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2nd Cir. News: Incest, Lululemon, the Hopper and Spying on Muslims

By Gabriella Khorasanee, JD on February 24, 2014 | Last updated on March 21, 2019

Where do we begin? There is so much legal news brewing in the Second Circuit that we couldn't just pick one story to highlight. Here's a quick roundup of litigation that's making headlines in the Second Circuit.

When Is Incest, Incest?

Um, one would think the answer to that question is -- always. But, in a recent Board of Immigration Appeals decision regarding whether a marriage between a woman and her husband by "half-blood" is void for incest under New York law, the Second Circuit certified the question to the New York Court of Appeals. Though the effect of the precedent may not be very wide-reaching, we're all curious to see how the court decides this one.

Lululemon's Angry Shareholders

A while back it seemed Lululemon could do no wrong with its infamous yoga pants finding fans in women (and the men who like to see women in yoga pants). But then there was a product recall, negative press, and slow growth to contend with and now shareholders have filed an action claiming that between September 7, 2012 and January 10, 2014, Lululemon mislead and defrauded shareholders, reports Reuters.

Duking It Out Over the Hopper

The Dish Network's Hopper does not have any fans among television broadcast networks as suits in New York and California have been filed with networks alleging that Dish is violating copyright laws by letting subscribers copy their programming. Dish preemptively sued for a declaratory judgment that the Hopper did not violate the networks' copyrights, and the networks sought for a preliminary injunction. Judge Swain of the Southern District of New York denied the motion for preliminary injunction and the networks are appealing, as trial preparation continues, reports Reuters.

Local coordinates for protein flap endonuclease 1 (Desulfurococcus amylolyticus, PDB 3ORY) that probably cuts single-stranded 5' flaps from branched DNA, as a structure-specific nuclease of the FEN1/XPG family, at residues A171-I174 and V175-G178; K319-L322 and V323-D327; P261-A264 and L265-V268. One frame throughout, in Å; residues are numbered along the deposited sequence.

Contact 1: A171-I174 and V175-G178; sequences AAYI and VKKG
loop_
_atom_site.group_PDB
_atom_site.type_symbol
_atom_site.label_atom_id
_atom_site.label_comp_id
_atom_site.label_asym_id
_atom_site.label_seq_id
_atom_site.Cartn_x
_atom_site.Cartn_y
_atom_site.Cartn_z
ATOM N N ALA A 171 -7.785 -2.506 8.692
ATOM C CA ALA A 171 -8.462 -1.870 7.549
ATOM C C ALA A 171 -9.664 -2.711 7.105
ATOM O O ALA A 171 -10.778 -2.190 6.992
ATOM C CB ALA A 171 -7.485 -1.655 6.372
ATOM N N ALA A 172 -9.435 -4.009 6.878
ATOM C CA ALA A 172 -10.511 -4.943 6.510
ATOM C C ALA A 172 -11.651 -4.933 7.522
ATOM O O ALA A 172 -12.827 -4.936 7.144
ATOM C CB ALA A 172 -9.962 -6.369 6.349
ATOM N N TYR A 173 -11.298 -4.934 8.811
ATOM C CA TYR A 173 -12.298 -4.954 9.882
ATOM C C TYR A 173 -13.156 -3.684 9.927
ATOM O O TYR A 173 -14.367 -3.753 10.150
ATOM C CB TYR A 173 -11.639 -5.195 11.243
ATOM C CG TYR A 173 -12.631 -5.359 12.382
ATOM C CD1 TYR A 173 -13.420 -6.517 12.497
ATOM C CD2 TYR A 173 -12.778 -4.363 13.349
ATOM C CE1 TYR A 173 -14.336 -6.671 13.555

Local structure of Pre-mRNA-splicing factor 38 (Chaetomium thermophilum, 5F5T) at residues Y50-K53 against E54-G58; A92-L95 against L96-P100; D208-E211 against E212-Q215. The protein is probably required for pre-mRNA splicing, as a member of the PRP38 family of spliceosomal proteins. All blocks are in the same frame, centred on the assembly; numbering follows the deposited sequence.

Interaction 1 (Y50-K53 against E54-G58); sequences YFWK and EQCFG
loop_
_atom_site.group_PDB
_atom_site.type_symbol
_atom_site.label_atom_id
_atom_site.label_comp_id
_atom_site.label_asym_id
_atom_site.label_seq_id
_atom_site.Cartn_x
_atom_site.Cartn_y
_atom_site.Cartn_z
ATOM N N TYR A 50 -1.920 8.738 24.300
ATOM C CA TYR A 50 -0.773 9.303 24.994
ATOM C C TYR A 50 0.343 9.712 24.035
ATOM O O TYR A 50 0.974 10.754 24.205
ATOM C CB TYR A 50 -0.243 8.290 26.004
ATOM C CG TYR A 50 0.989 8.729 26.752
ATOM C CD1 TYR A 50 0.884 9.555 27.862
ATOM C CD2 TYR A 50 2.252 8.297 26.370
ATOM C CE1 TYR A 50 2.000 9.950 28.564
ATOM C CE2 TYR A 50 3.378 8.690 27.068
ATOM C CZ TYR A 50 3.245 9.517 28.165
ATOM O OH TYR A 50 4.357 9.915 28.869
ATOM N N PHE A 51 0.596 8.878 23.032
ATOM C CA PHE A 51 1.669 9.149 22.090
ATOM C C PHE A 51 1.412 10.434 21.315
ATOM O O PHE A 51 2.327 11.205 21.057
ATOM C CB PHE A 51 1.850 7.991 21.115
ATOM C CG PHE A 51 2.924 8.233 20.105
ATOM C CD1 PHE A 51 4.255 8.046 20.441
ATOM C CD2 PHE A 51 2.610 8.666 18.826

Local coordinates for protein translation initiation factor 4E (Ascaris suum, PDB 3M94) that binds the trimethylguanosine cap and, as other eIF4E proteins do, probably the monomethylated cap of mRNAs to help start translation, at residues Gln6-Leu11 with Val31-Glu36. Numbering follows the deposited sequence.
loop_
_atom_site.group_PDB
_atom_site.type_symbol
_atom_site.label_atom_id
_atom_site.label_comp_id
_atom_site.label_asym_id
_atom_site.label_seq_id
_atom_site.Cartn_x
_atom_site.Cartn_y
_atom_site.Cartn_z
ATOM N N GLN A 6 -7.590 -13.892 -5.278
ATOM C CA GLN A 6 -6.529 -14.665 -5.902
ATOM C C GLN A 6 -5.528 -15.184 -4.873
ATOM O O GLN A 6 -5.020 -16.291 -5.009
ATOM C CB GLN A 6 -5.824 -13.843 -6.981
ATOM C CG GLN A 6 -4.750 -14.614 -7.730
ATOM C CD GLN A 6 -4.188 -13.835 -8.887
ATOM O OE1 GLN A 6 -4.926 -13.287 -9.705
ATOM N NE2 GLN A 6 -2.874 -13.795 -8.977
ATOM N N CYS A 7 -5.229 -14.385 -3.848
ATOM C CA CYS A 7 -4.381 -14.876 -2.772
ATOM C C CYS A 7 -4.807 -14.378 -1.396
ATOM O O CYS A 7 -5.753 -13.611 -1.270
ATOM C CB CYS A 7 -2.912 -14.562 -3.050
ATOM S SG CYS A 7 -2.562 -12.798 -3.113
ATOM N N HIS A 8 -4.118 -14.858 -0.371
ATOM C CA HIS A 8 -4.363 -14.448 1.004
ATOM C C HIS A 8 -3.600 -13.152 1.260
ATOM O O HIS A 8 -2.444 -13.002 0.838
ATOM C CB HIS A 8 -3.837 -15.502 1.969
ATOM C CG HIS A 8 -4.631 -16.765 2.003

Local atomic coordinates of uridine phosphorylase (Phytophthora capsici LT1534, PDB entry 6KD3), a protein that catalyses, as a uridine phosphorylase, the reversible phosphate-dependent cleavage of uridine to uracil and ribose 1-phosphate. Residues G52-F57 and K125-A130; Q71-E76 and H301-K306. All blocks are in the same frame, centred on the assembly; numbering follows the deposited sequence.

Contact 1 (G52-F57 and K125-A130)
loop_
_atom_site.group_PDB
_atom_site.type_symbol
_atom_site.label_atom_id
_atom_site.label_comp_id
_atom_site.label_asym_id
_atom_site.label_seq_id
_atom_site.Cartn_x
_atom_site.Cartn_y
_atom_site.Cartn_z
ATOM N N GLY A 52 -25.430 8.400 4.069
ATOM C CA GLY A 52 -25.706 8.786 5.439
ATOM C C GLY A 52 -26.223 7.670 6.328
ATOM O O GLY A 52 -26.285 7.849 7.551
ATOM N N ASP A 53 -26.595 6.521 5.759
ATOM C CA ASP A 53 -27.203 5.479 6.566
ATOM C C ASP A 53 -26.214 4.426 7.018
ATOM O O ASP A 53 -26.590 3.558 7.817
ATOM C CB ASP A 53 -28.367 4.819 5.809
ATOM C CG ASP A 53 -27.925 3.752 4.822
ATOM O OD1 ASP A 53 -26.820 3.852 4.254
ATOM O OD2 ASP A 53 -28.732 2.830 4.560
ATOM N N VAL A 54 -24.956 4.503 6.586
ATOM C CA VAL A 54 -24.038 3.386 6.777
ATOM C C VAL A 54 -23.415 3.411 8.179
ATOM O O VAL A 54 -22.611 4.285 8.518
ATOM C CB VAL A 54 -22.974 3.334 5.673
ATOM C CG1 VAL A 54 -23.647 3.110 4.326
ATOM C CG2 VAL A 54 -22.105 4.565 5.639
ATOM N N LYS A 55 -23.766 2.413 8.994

Surveillance of Muslims

A recent ruling by the District Court for the District of New Jersey ruled that police surveillance of Muslims, stemming from the 9/11 terrorist attacks, did not violate the rights of targeted Muslims, reports Bloomberg. Dismissing the suit, Judge Martini wrote: "The police could not have monitored New Jersey for Muslim terrorist activities without monitoring the Muslim community itself," according to Bloomberg.

As developments are made in these cases, we'll continue to keep you updated.

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